In sum, rotary drilling provides both power and versatility within substrates that can be tricky for other drilling technologies. Still, the use of a specific rotary methodology will depend heavily on the parameters of your projects.
Cascade utilized rotary drilling for one Arizona client to safely recover well pumps and piping that had fallen over 700 feet below the surface to the bottom of two production wells.
The client had three specific goals in place: avoid the complete loss of two already-damaged production wells, recover the fallen equipment, and complete the project without injury or further damage.
The well pump and the drop pipe in two production wells presented some specific challenges, namely the depth and weight. One well was 735 feet deep, another was 835 feet deep, and the client estimated the weight of the column pipe, line shaft, and pump in excess of 50,000 pounds.
The site geology was comprised of sands, gravels, clays, volcanic rocks, and various bedrock. This geology, coupled with the particular on-site challenges required an innovative approach. With over a decade of experience under his belt, our Lead Driller was confident that a combination of air and mud rotary drilling technologies, along with the custom safety engineering controls, would provide the necessary power and versatility to complete the project.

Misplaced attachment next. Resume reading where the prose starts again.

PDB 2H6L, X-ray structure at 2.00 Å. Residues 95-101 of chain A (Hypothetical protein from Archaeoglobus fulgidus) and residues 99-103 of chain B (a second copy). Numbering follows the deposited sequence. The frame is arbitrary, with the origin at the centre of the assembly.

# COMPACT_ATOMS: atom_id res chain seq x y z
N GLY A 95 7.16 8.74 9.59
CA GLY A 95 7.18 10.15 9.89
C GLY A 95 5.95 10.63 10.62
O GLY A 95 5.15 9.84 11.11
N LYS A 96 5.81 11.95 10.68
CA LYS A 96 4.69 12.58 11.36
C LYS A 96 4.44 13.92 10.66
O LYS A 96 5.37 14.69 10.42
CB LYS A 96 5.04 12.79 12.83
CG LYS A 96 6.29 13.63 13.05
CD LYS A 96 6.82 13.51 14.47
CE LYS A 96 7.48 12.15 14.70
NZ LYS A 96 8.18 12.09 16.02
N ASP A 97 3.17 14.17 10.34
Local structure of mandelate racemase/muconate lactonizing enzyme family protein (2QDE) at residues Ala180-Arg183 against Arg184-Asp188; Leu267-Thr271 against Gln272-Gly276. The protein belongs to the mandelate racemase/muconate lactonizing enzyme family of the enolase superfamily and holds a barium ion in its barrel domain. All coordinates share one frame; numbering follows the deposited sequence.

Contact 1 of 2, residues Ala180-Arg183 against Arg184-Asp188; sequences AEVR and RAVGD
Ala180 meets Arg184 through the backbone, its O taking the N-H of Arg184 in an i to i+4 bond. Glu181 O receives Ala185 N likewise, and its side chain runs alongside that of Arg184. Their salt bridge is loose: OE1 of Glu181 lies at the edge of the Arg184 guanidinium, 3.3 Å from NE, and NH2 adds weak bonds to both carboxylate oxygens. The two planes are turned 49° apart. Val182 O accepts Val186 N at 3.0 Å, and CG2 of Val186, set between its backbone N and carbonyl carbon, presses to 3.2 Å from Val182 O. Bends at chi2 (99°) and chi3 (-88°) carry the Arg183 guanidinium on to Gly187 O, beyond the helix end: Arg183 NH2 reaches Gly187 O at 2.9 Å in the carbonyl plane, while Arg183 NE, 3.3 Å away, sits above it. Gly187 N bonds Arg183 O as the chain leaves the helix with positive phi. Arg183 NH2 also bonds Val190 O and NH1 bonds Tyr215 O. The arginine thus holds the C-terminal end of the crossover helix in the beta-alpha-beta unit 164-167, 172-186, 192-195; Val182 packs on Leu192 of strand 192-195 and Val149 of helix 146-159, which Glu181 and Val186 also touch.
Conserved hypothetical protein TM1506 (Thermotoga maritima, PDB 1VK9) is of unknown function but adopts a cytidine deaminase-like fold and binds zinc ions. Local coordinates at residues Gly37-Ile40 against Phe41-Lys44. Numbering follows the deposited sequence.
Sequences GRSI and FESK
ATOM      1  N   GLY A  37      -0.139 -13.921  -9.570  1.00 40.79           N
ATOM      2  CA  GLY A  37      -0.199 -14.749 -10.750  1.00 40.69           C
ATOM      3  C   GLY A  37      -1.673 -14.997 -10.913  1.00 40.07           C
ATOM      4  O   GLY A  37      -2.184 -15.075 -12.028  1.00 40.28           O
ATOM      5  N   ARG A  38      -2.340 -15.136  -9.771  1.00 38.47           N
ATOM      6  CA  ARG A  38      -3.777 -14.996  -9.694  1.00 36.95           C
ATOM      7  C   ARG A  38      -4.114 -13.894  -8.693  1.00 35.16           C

The extensive weight of the equipment and well depth required a minimum pull back capacity on the drill rig of 100,000 pounds. To meet safety requirements, the drill rig and support equipment would require additional retrofits including handrails, lockout devices, and crown out devices. Lastly, all equipment had to pass a thorough safety inspection from the client and a third-party engineer.
The dual combo of air and mud rotary drilling was chosen because there is no other drilling technology capable of safely reaching the extreme depth and diameter required for this project. This particular rig is also capable performing a wide range of drilling tasks with little reconfiguration including air rotary casing hammer, down-hole hammer, direct air rotary and mud rotary. This range of function was quite useful in reducing down-time thanks to the near seamless transition between project phases.
All the damaged equipment was safely recovered on the first attempt in the first production well. The client was able to altogether avoid the cost of closing the well and installing a new one. This success was the result of the unique combination of Cascade’s expert crews, properly selected and effectively utilized drilling technology, and fishing equipment. The recovery project is still underway for the second well. Learn more about this project here.
It can be impossible to know if rotary drilling is right for your project without the help of a dedicated expert. This project is indicative of the level of experience and expertise Cascade crew members bring to complex on-site problems. The job sites and the problems are often unique, but at Cascade, we pride ourselves on finding the right solution.